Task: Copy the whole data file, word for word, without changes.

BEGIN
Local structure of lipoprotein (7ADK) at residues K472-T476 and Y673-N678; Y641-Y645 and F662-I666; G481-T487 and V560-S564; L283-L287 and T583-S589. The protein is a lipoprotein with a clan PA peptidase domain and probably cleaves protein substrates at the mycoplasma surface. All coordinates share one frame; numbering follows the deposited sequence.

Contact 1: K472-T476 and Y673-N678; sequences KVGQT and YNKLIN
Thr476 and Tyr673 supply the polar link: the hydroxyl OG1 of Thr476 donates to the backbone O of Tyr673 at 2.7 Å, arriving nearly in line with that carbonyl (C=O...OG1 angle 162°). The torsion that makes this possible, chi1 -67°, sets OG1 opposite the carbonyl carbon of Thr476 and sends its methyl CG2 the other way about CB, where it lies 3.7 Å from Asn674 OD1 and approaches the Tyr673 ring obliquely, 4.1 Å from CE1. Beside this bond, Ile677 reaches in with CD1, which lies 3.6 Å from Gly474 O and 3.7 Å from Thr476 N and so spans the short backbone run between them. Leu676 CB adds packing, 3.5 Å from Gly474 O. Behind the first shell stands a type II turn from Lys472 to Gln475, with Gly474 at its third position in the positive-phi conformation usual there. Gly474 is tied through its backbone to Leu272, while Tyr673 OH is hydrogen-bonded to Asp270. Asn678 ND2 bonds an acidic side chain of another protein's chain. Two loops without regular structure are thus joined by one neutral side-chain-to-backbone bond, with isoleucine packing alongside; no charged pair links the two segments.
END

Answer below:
Local structure of lipoprotein (7ADK) at residues K472-T476 and Y673-N678; Y641-Y645 and F662-I666; G481-T487 and V560-S564; L283-L287 and T583-S589. The protein is a lipoprotein with a clan PA peptidase domain and probably cleaves protein substrates at the mycoplasma surface. All coordinates share one frame; numbering follows the deposited sequence.

Contact 1: K472-T476 and Y673-N678; sequences KVGQT and YNKLIN
Thr476 and Tyr673 supply the polar link: the hydroxyl OG1 of Thr476 donates to the backbone O of Tyr673 at 2.7 Å, arriving nearly in line with that carbonyl (C=O...OG1 angle 162°). The torsion that makes this possible, chi1 -67°, sets OG1 opposite the carbonyl carbon of Thr476 and sends its methyl CG2 the other way about CB, where it lies 3.7 Å from Asn674 OD1 and approaches the Tyr673 ring obliquely, 4.1 Å from CE1. Beside this bond, Ile677 reaches in with CD1, which lies 3.6 Å from Gly474 O and 3.7 Å from Thr476 N and so spans the short backbone run between them. Leu676 CB adds packing, 3.5 Å from Gly474 O. Behind the first shell stands a type II turn from Lys472 to Gln475, with Gly474 at its third position in the positive-phi conformation usual there. Gly474 is tied through its backbone to Leu272, while Tyr673 OH is hydrogen-bonded to Asp270. Asn678 ND2 bonds an acidic side chain of another protein's chain. Two loops without regular structure are thus joined by one neutral side-chain-to-backbone bond, with isoleucine packing alongside; no charged pair links the two segments.